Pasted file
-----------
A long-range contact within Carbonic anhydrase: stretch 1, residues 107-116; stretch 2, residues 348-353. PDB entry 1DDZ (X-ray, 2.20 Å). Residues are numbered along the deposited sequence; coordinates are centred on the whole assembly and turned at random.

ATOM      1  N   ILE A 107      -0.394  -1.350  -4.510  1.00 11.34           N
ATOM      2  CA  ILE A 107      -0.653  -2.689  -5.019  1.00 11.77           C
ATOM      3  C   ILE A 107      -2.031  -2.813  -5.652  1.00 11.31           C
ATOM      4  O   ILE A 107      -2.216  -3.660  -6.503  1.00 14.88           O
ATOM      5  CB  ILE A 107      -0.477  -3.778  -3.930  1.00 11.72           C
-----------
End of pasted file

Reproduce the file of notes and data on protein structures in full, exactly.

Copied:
A long-range contact within Carbonic anhydrase: stretch 1, residues 107-116; stretch 2, residues 348-353. PDB entry 1DDZ (X-ray, 2.20 Å). Residues are numbered along the deposited sequence; coordinates are centred on the whole assembly and turned at random.

ATOM      1  N   ILE A 107      -0.394  -1.350  -4.510  1.00 11.34           N
ATOM      2  CA  ILE A 107      -0.653  -2.689  -5.019  1.00 11.77           C
ATOM      3  C   ILE A 107      -2.031  -2.813  -5.652  1.00 11.31           C
ATOM      4  O   ILE A 107      -2.216  -3.660  -6.503  1.00 14.88           O
ATOM      5  CB  ILE A 107      -0.477  -3.778  -3.930  1.00 11.72           C